THE NEW SCHEME FOR CHRIST'S HOSPITAL.
THE scheme for the reorganisation of Christ's Hospital, which the Charity Commission have published this week, is on a scale commensurate with the greatness of the Foundation with which it deals. It provides for the education of 2,320 children ; and more than half of these will have food, clothing, and lodging in addition. Besides this, a connection will be established between the Hospital schools and the Elementary schools of London, which will enable promising children who begin on the lowest step of the educational ladder to mount to the highest. Thus the benefits conferred by the Foundation in its existing form will be almost doubled, and at the same time they will be thrown open to a far larger and more deserving class.
At present Christ's Hospital is managed by a general Court of Governors, consisting partly of members of the Corporation of London and partly of persons who have given £500 to the Hospital funds. The powers of this general Court are mainly exercised through a smaller body called the Committee of Almoners, though on all important matters this Committee merely make recommendations which the Governors may adopt or disregard at their pleasure. The scheme of the Charity Commission pretty much reverses this arrangement. The existing Committee of Almoners, appointed from and subject to the Governors, is superseded by a Council of Almoners, nominated in certain prescribed proportions by the Lord Mayor and Aldermen, the Governors of the Hospital, the School Board of London, the Education Department, the Admiralty, the Universities of Oxford, Cambridge, and London, and the Royal Society. This Council of Almoners is to administer the estates and other property of the Foundation, to manage the Schools, and appoint the Head Masters and Mistresses, and generally to perform all the duties usually performed by the governing body of a school. The Governors will be charged with the comparatively honorary functions of electing the President,nominating half the Council of Almoners, and affixing the seal of the Hospital to deeds and instruments. This change in the relative position of the two bodies needs no justification. The only doubt is whether the Court of Governors ought not to have been swept away, and the Council of Almoners made in name as well as in fact the governing body of the Foundation. The reasons against this course are partly the intimate connection which has long existed between Christ's Hospital and the Corporation of London, and partly the circumstance that by far the greater part of the Governors have, so to say, purchased their offices. Instead of spending £500 on themselves, they have presented it to the Hospital ; and it would be an ungracious act to deprive them of the position of Governor if it can be contrived that their retention of it shall not interfere with the proper management of the Hospital.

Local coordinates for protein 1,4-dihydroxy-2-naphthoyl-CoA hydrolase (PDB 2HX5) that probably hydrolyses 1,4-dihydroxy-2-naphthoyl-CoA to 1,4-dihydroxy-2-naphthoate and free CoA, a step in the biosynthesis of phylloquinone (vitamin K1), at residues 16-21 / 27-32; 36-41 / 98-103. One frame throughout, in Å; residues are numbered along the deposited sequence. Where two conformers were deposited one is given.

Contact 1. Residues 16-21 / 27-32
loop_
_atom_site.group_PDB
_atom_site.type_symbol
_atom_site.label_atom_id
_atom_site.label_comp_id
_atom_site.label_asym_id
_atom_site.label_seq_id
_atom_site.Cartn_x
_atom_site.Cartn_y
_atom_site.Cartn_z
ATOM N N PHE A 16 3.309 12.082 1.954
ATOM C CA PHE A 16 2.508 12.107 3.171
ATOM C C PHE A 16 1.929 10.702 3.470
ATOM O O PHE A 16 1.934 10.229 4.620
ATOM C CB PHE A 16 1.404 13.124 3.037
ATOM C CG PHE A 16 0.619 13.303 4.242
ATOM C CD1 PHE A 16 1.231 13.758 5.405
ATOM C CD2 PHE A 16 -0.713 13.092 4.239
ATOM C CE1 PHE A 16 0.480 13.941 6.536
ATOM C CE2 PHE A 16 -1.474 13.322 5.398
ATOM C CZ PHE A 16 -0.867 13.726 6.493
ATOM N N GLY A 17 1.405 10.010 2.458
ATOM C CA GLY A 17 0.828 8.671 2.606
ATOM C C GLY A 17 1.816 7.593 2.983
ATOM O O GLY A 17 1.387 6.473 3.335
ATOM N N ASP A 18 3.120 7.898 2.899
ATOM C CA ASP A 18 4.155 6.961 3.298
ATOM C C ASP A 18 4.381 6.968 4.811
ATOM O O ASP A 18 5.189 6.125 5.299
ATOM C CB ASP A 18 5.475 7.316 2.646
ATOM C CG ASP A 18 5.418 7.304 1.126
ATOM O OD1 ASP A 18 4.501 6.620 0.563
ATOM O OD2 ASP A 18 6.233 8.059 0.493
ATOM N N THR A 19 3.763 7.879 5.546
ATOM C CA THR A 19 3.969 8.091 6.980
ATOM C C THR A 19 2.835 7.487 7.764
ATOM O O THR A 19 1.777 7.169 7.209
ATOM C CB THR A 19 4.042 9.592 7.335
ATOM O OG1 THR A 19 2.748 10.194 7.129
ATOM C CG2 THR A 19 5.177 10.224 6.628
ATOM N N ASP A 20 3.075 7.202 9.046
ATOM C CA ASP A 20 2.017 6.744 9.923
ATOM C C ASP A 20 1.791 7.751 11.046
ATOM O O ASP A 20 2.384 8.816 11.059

At the same time, the Commissioners have found it necessary to limit the substantial privileges which a payment of £500 now carries with it. We learn from a statement in the Times that each Donation Governor maintains on an
average two-and-a-half children in the Hospital, so that as each child costs the Foundation about £50 annually, a Donation Governor gets £125 a year during his life in return for a capital outlay of £500. As it is calculated that, taking the average age of the Donation Governors, £500 would buy an annuity of about £30 a year, each Donation Governor receives something like £95 a year as a grant from the funds of the Hospital. It is well, no doubt, to encourage benevolence, but a voluntary subscription worth £30 a year is too dearly bought by an expenditure on the part of the Hospital of some four times that sum. In future, each Donation Governor will present one child for admission as a fouudationer ; and upon such child leaving the Hospital, or dying, he may present one other child. In the case of first presentations, the Governor may nominate either a boy or a girl ; but after that, the sex of the presentee must be determined by the Council of Almoners. Subject to the privileges of Donation Governors elected before the date of the scheme, the number of children thus presented shall not exceed 300. By this means places will be found for children having the other claims which the Charity Commissioners think it essential to recognise.